A couple of weeks ago, Claire Jones, an intern from Princeton University, posted about her project centered on Judaica at AAS. This is the next installment in her findings.
From its cover, the book looked totally ordinary. I had picked the title—The Life and Adventures of John Levy—from my list of memoirs for a few reasons. First, if the author’s name was anything to go by, the book had been written by a Jew—something you can’t say about all the works in the Judaica collection, but a perspective that I’ve been trying to keep front and center in my work this summer. Second, AAS’s online catalog entry for the work was a bit curious: it listed the book as having to do with both African Americans and abolitionism. Intrigued and hoping to find something that might cross genres, I put in a request for the title and tracked it down in the stacks with Elizabeth, curator of books.
When I sat down after lunch to peruse the book, I knew from the first sentence that we’d stumbled on something great. Levy opened his memoir by revealing his birthplace as Nevis—an amazing stroke of luck, considering AAS’s interest in the Caribbean. Levy was probably a Sephardic Jew, part of the population that had been expelled from Spain and Portugal in 1492 and rooted out over the years by the Inquisition. The Sephardim fled to other European countries—England and the Netherlands received large populations—as well as the relatively tolerant Ottoman Empire. The first Jews who settled in the United States in the seventeenth century arrived by way of the Caribbean, settling there on islands like Nevis before moving on to New York.
Hoping to find a portrait of Sephardic life in the Caribbean, I read on eagerly, finding out in the next few chapters that our hero spoke fluent Spanish (confirming his Sephardic heritage?) and growing more excited by the page. Levy threw a wrench into my plans, though, when not ten pages later, while describing the few years he spent in Liverpool, he tossed in a line about going to church on Sundays. Church? On Sundays? I started to get nervous. Was our perfect Caribbean Sephardim turning out to be something entirely different?
As it turned out, Levy never mentioned synagogue, or prayer, or Hebrew, or anything at all to do with Judaism in his memoir. Only the fact that his family was full of seemingly textbook Jewish names—his parents Daniel and Hannah, his sister Judith, his daughter Rachel—kept me going as I neared the end of Levy’s account. Fifteen pages from the end, though, there was another startling revelation. It turned out that the reason AAS had listed the book as African American literature was because Levy himself was a person of color. Such an important detail, dropped in rather unceremoniously just before Levy’s account of serving in the Civil War and the discrimination he faced in New England before and during the conflict, only left me even more confused about what exactly I had just read. I was dealing with a possibly Christian, probably black, Caribbean-born man with a Jewish name, and I needed help.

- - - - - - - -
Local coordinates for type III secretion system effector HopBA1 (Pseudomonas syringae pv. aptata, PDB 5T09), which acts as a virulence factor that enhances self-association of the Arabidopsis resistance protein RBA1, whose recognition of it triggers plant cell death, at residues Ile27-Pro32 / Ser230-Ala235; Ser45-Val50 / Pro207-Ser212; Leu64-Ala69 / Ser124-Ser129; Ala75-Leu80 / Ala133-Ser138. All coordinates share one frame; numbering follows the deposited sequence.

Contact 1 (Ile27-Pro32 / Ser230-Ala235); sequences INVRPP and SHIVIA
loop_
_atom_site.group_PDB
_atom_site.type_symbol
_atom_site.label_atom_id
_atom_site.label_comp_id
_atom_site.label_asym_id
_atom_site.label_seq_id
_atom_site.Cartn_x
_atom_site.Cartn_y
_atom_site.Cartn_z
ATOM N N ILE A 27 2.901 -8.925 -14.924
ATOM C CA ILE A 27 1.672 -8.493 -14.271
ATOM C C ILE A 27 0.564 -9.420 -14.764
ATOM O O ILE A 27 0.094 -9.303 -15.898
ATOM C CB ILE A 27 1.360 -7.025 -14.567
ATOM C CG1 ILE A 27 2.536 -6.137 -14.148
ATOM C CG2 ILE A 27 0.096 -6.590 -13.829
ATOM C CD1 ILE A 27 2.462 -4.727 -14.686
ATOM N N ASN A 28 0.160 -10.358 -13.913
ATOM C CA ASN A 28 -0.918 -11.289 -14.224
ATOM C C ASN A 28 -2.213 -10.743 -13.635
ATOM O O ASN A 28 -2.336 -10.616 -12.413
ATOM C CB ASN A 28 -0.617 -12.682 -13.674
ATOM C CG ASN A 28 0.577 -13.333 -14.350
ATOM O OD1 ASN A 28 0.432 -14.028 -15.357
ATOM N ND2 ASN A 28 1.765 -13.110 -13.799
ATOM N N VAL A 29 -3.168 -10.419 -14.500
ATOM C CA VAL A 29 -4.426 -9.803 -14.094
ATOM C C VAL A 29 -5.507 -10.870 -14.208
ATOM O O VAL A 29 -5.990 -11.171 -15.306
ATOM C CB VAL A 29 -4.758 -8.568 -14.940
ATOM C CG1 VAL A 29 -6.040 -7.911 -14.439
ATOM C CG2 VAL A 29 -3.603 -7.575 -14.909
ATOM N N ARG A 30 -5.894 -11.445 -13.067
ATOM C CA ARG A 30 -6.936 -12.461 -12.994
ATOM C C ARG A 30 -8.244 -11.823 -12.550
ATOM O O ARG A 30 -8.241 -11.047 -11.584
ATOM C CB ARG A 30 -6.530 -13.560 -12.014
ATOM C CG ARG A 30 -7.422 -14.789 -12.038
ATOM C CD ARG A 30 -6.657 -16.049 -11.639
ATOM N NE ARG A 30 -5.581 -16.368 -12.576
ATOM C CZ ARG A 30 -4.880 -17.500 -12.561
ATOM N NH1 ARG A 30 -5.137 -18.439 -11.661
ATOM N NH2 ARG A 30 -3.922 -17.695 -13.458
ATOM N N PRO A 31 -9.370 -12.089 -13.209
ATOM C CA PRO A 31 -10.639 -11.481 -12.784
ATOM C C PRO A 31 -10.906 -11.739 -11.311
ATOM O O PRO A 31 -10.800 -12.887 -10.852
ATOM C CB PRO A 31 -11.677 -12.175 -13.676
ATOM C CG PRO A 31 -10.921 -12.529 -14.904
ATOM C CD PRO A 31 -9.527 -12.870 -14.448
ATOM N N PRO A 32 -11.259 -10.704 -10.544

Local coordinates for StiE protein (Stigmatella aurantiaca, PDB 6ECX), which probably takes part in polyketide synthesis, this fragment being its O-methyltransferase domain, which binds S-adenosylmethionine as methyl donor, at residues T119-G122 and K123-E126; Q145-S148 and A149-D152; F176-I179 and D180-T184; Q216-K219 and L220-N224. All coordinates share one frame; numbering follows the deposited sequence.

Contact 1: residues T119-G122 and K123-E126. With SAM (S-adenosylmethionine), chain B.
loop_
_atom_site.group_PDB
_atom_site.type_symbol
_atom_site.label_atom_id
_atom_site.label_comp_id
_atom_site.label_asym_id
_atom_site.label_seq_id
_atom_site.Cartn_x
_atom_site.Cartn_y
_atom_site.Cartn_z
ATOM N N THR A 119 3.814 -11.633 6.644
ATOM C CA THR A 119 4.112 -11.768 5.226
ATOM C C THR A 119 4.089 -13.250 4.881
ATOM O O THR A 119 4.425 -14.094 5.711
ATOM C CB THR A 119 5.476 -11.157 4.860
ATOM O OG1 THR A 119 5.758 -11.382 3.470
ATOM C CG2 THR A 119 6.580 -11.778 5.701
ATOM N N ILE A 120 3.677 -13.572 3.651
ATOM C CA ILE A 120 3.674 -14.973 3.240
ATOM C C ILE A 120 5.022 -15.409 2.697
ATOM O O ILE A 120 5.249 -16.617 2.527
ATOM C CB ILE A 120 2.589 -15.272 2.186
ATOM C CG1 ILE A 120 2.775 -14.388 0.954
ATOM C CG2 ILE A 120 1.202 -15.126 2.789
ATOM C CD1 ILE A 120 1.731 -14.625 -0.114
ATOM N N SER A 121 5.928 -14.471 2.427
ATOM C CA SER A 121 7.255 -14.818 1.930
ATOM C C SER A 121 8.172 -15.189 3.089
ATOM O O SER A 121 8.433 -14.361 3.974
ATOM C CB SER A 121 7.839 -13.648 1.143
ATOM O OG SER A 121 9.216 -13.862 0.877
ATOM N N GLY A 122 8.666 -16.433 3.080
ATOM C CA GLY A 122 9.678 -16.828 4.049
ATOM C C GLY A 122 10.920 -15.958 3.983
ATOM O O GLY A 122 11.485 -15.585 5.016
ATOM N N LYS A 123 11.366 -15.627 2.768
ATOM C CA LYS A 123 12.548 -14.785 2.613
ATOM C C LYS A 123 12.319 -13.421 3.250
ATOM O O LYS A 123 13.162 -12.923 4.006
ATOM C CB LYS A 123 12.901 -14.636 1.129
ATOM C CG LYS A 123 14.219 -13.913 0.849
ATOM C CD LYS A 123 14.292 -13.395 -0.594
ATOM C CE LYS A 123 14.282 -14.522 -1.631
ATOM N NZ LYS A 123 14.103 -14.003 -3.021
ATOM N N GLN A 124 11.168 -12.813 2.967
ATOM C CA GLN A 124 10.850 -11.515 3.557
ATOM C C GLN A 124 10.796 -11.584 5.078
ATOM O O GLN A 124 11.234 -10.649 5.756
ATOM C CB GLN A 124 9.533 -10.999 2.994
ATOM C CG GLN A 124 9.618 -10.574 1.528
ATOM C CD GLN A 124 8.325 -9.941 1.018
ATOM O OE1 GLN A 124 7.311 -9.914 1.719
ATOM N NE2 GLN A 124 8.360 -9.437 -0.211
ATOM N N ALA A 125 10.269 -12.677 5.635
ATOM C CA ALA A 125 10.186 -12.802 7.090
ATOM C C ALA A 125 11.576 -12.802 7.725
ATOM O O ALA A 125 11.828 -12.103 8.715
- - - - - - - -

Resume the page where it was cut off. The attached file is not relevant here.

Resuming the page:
Luckily, Elizabeth knew just how to deal with the conundrum. We went straight to ancestry.com, entered Levy’s name, birthplace, and date of birth (all conveniently provided in the first sentence of his memoir) and, sure enough, he was the first result. Our search confirmed a good deal of the details in Levy’s memoir (though some, like his tale of seeing Napoleon sail past on his way to St. Helena, remain unconfirmed). Records confirmed that he was a well-off barber who was active in the New England abolition scene and married twice to mixed-race women, the first being the daughter of a slave. The census records didn’t quite seem to know what to do with Levy himself, though, with one listing him as “Black,” another as “Mixed,” and still another as “Mulatto”. Our confusion on this essential point was only deepening until we found a magic phrase, in his obituary of all places: “of Moorish origin.” That would explain so much, including the Spanish skills and the ambiguous ethnicity that confused U.S. census-takers. A possible new picture of Levy, this time the son of a Sephardic family that had lost its Jewish religion but maintained some of the old culture and traditions, began to emerge. And a last-minute search of Levy’s father Daniel gave us the best confirmation of all when he was linked to a fascinating article: “The Sefardim of the Island of Nevis.”
We had our Caribbean Sephardic Jew, then. Excellent. But we also had a successful businessperson of color making a living in New England and an active and dedicated abolitionist whose devotion to the cause was clearly personal. We followed John Levy’s story, going from utter confusion to rich clarity that afternoon, reminding ourselves that history is so much more complicated—and so much more rewarding—than the title of a book can suggest.
Obituary, March 27, 1879, Lawrence American, Lawrence, MA (“of Moorish origin”)
1850 United States Federal Census (“Black”)
New York State Census 1855 (“Mulatto”)
1870 United States Federal Census (“Black”)
Massachusetts Death Records, 1879 (“Mixed”)
John Levy’s first wife Sophia – 1850 United State Federal Census (living with “Minor Lewis”)
John Levy’s second wife Henrietta – 1850 United States Federal Census (“Mulatto”)